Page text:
“They were not structured interviews. Some family gossip and reminiscences were shared from time to time. The identity question and quirks of fate were embedded in the history of the case. All I did was attempt to bring them to life by weaving, in between the facts, personal revelations of the characters, especially the women of the family. That part is purely fictional,” Chakravarti said.
Playing the Devil’s Advocate, is there a parallel between Ramendranarayan Roy and Gumnami Baba?
“The only parallel that can be drawn between the two is that both had been ascetics. Ramendranarayan claimed that after the incident of his supposed death, he had lost his memory and joined a band of mendicants. After twelve years of living as a sadhu he had remembered that he came from a place called Dhaka. Advised by his guru to go to Dhaka he had done so and, once there, the recovery of his memory was swift.”
“He realised that he was the second prince of the realm and demanded his rights as heir by moving the courts. His plea that he had suffered from amnesia in the intervening period had been put to the test by several doctors during the trial and was upheld by them and subsequently by the judge.”
“Gumnami Baba’s case was different. He didn’t claim loss of memory or identity. He said he had no name and no fixed place of residence. Thus, his true identity remains unconfirmed to this day. The consequence of his rigid commitment to remain incognito was that very few people had actually seen him in person. Which is why he was considered by some to be Subhas Chandra Bose,” Chakravarti elaborated.
The book concludes with the funeral of Ramendranarayan Roy. What became of the Bhawal pargana after that?
“The Privy Council verdict came in July 1946. The Partition of India look place a year later in August 1947 and Bhawal became part of (East) Pakistan (Now Bangladesh). Ramnarayan Roy, the adopted son of Anandakumari Debi (the wife of Ramendranarayan’s younger brother Rabindranarayan), succeeded briefly to his share of the zamindari. When the zamindari system was abolished in 1950, he moved to Kolkata. He visited the estate from time to time but these visits seem to have stopped after 1960. As part of the settlement of Ramendranarayan’s share, a sum of Rs. eight lakh, was offered to Bibhavati. But she refused to take it.”
“The Rajbari (zamindar’s mansion) houses several government establishments. It has also become a tourist spot and visitors are taken on guided tours of parts of the palace and its grounds.”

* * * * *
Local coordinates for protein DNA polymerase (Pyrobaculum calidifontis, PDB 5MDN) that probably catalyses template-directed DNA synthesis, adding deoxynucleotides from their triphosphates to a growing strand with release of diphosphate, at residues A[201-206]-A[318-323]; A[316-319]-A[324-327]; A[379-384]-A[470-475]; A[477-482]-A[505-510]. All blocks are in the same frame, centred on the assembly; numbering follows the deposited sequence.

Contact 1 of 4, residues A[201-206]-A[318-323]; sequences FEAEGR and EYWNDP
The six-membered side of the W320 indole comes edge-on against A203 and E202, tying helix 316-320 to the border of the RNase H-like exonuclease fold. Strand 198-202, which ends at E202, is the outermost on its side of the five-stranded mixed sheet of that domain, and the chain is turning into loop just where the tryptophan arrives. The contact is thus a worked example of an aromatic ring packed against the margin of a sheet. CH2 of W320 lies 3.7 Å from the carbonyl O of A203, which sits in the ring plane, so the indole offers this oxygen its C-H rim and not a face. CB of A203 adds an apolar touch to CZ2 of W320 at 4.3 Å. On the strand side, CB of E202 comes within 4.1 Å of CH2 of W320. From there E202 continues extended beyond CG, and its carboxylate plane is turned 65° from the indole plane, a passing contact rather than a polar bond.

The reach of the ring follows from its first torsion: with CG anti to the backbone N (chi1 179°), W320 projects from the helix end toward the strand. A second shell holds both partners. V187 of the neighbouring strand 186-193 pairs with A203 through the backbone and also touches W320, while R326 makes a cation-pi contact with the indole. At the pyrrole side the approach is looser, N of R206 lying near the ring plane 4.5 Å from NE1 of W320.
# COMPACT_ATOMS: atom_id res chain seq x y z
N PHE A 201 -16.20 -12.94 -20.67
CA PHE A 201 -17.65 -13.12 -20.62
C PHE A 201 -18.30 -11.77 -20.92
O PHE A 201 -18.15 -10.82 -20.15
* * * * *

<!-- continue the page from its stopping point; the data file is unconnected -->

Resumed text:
Chakravarti has had a distinguished career as an academic, an administrator and as a writer. She has received the Sahitya Akademi Award, the Vaitalik Award and the Sarat Puraskar. She has been shortlisted for the Commonwealth Writers Prize for her first novel, “The Inheritors”, while another novel, “Suralakshmi Villa”, has received the distinction of being designated “Novel of the Year (India 2020)” by the Journal of Commonwealth Literature. How did she manage to strike a seamless balance between the two careers?
“Looking back, I think one complimented the other. Administrative work was fulfilling at one level. Dry and uninspiring at another. I felt I was doing some good to society by improving the lives and minds of my students through practical measures like raising funds for extracurricular activities, inviting good speakers to inspire them, procuring more books for the library, and bettering academic standards by choosing the best teachers. The job also provided the bread and butter. But I needed something more. I needed creative satisfaction. And that came from my writing.”
“I worked at my office desk all day looking forward to the evening when I could go back home and write. I wrote till late into the night and got up the next morning refreshed and ready to take on my administrative responsibilities. Balancing the two worked well for me,” Chakravarti explained.
Her next book, “Through a Looking Glass: Stories”, published by Om International, has just come out. It is a collection of nine stories, each with an enigmatic woman at the centre.
“The volume holds up a mirror to middle class Indian society by exploring the hidden, secret spaces of women’s lives; the inner recesses of their minds, and their perception of loss and suffering. There are studies of strength and weakness, triumph and defeat, unfulfilled desires, illicit liaisons, psychological traumas and family secrets – in one explosive mix,” Chakravarti concluded.
Such is what brilliance is all about!
(Vishnu Makhijani can be reached at email@example.com)